Cyanide 356 times lim­its found at China blast test point: of­fi­cials

The China Post - - INTERNATIONAL -

Cyanide lev­els more than 350 times stan­dard lim­its have been de­tected in wa­ter close to the site of deadly ex­plo­sions in the Chi­nese port city of Tian­jin, of­fi­cials said Thurs­day.

The Tian­jin en­vi­ron­men­tal pro­tec­tion bureau said the chem­i­cal was de­tected at 25 wa­ter mon­i­tor­ing sites within the cor­doned-off area around the blast site on Wed­nes­day.

“An ex­ces­sive level of cyanide was de­tected in eight lo­ca­tions with the high­est reach­ing 356 times” the per­mit­ted level, the bureau said.

Author­i­ties have pre­vi­ously said that cyanide tests had shown lev­els 28 times lim­its. The en­vi­ron­men­tal bureau state­ment did not ex­plain the sud­den spike higher.

Of the 16 test points out­side the alert area, cyanide was de­tected at six, but all be­low the nor­mal limit, the en­vi­ron­ment bureau said.

The blasts at a haz­ardous goods stor­age fa­cil­ity last week trig­gered a gi­ant fire­ball and killed at least 114 peo­ple. More than 60 oth­ers are miss­ing, with seven of the re­cov­ered bod­ies yet to be iden­ti­fied.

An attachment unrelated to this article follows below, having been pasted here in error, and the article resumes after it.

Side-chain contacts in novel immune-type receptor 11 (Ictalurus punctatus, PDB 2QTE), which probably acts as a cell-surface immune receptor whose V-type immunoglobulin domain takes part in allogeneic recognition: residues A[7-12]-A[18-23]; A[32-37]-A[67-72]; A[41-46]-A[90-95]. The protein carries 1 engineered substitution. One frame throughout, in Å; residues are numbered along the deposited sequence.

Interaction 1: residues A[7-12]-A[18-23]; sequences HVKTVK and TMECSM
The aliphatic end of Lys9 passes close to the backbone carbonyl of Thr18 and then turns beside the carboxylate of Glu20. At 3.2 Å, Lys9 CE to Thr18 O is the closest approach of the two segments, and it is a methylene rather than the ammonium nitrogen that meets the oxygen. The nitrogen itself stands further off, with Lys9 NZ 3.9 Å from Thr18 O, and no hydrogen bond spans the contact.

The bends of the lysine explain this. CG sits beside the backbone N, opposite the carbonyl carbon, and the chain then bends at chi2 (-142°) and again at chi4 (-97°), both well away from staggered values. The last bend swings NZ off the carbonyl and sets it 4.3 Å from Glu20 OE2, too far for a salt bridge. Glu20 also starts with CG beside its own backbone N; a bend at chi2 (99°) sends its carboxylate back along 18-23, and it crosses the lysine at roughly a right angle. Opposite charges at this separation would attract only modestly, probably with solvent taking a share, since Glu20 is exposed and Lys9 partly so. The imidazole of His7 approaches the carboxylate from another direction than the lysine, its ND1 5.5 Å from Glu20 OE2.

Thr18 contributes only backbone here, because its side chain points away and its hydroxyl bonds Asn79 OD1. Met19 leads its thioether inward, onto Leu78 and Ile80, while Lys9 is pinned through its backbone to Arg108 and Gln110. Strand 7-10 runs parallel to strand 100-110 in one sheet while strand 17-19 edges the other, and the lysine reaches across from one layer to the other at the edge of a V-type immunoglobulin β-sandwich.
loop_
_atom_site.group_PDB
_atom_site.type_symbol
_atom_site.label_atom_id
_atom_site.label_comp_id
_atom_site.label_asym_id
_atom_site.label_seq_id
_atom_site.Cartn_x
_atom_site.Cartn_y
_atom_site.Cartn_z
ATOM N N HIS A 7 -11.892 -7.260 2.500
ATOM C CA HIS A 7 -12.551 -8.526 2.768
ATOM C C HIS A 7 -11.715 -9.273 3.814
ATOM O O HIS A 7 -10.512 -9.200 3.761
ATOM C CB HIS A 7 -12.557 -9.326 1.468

The ex­plo­sions have also sparked fears of toxic pol­lu­tants con­tam­i­nat­ing the air and wa­ter of the city, which has a pop­u­la­tion of around 15 mil­lion peo­ple.

About 700 tonnes of highly poi­sonous sodium cyanide were at the site, of­fi­cials have said.

Sodium cyanide, which has a va­ri­ety of in­dus­trial uses in­clud­ing gold min­ing, is a toxic white crys­tal or pow­der. It can re­lease hy­dro­gen cyanide gas, used in gas cham­ber ex­e­cu­tions in the U. S..

Acute ex­po­sure at lower con­cen­tra­tions can cause weak­ness, nau­sea and eye and skin ir­ri­ta­tion while chronic ex­po­sure can af­fect the car­dio­vas­cu­lar and cen­tral ner­vous sys­tems, ac­cord­ing to the U.S. En­vi­ron­men­tal Pro­tec­tion Agency.

Main­land chi­nese State broad­caster CCTV re­ported that the av­er­age level of cyanide in the wa­ter fill­ing a huge crater at the cen­tre of the blast site was more than 40 times av­er­age.

“All the pol­luted wa­ter is con­tained in the cor­doned off area,” en­vi­ron­ment pro­tec­tion of­fi­cial Tian Weiy­ong told re­porters. “We won’t drain it un­til we clean it up.”

Re­cov­ery per­son­nel have built a dam of sand and earth around the blasts’ cen­tral 100,000- square- me­ter “core area” to pre­vent pol­lu­tant leak­age, and of­fi­cials in­sist air and wa­ter are safe.

But lo­cals openly ex­press doubts and in­ter­na­tional en­vi­ron­men­tal en­vi­ron­ment group Green­peace has urged cau­tion.

Pres­i­dent Xi Jin­ping and other top lead­ers called Thurs­day for those re­spon­si­ble to be held ac­count­able, the state-run Xin­hua news agency re­ported.

Main­land Chi­nese state media have re­ported that 10 ex­ec­u­tives from Tian­jin Rui Hai In­ter­na­tional, the com­pany that op­er­ated the ware­house stor­ing the dan­ger­ous chem­i­cals, were de­tained af­ter the blasts.

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